Covering Up For The Cold. “Can Heavy Topdressing Help My Greens?”
Loveland Ski area, located high on the Continental Divide in Colorado, opened early this week, and more alpine areas have since followed. It is beginning to snow at the higher elevations of the region, and as the old saying goes, ‘look out below’. Temperatures for the most part have still been mild, allowing time to complete fall projects. I get many questions at visits and emails about the practice of heavy topdressing of greens for the winter. All maintenance practices have advantages at different locations for different reasons. Utilizing a heavier than normal sand topdressing late in the year can help in the protection of greens, but it is not a one size fits all approach.
Areas of the region that are assured of adequate snow cover already have one of the best protection products going, snow. These greens should be topdressed according to regular programs already in place for core aeration and light, frequent sand applications.
Golf courses that are in areas that are exposed and prone to long periods of sun and or wind might be good candidates for a little heavier topdressing than the other greens. Protecting the crown area and some extra leaf tissue of each turf plant from direct exposure will help decrease the injury potential. This practice should be in addition to, not in place of, other good fall cultural practices. Increasing the height of cut (HOC) of the turf before it begins to harden off for the winter will increase the length of leaf tissue and allow more sand topdressing material to be worked into the turf canopy. This is a far better way to prepare for a heavier topdress versus just burying a green with sand.
Another part of the decision process is whether or not the greens are open for play in the winter. If so, thought should be given to the daily foot traffic and the influence it will have on the turf. Dormant turf will not be able to defend itself against foot traffic and the grinding action of the coarse sand particles against the dormant leaf blades. Damage caused to the turf during the winter likely won’t become noticeable until the following growing season.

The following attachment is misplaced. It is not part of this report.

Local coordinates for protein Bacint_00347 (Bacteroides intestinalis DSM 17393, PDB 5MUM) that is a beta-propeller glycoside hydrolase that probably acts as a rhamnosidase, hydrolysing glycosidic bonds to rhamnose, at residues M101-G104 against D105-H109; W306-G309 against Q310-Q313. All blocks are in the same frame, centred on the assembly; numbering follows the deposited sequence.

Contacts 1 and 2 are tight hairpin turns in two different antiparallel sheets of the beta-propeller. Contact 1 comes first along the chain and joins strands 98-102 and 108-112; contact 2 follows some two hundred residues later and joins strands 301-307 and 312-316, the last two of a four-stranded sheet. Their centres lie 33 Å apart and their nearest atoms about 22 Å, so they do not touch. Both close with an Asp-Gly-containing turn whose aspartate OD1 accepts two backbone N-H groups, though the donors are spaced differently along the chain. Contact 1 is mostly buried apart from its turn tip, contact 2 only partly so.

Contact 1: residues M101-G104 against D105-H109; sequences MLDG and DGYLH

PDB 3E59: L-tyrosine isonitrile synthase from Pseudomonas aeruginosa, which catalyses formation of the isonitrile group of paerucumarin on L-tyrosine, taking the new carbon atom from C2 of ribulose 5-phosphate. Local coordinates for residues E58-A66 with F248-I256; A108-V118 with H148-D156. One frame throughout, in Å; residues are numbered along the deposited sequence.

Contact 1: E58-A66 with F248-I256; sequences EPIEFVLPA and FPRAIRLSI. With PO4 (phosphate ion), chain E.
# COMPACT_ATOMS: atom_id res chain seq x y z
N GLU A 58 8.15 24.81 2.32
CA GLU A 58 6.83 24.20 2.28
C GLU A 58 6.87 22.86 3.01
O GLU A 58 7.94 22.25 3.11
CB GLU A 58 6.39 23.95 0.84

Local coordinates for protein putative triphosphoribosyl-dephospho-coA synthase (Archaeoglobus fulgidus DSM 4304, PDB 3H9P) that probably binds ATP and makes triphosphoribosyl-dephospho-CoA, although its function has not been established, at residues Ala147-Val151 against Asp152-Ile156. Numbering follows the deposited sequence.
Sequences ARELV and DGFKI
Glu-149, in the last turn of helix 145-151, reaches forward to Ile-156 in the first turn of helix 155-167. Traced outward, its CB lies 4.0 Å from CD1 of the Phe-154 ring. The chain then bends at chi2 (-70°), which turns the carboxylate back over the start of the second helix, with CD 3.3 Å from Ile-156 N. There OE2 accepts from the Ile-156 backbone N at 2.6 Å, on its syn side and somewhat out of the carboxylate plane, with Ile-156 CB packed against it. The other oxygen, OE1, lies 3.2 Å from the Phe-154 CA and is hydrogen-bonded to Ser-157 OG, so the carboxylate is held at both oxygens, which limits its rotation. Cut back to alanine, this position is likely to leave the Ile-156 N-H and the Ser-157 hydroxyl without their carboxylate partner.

For more severe and exposed climates in the region, covers may become part of the solution. There are many types of available manufactured covers that can fit more specific problem areas. While they do have their benefits, costs of covers will be a consideration, as will labor costs associated to install, maintain, and remove covers. A good evaluation of each green should be completed before deciding if some type of cover is the right fit for your golf course.
Turf covers can basically be split into two main groups that differ in permeability (the rate at which air, sun and water passes through the cover). Permeable covers are used for general green protection from wind and sun exposure. They allow the turf to “breath” through the material. Often times, they are a tremendous tool to use in the spring in areas that have been damaged and need help with recovery.
Non-permeable covers are used in areas of extreme cold and long term exposure. They do not allow any air flow or water infiltration. They can be beneficial in keeping ice from forming directly on turfgrass. They are often used in addition to some type of insulation layer, to even further protect putting green turf from excessive conditions.
All types of covers can be another tool for the turf managers in their constant battle to protect golf courses through the cold winter period. A Turf Advisory Service (TAS) visit can help you to evaluate the potential use of covers on your golf course.
The USGA Northwest Region staff is available to make course visits to help review your maintenance programs, including winter preparations. We enjoy educating players and course officials about the challenges of golf course maintenance thru our TAS program. Contact Larry Gilhuly firstname.lastname@example.org or Derf Soller email@example.com for more information or to schedule a visit. Wendy Schwertfeger, Administrative Assistant also may be reached for information at: 208.732.0280 or at firstname.lastname@example.org.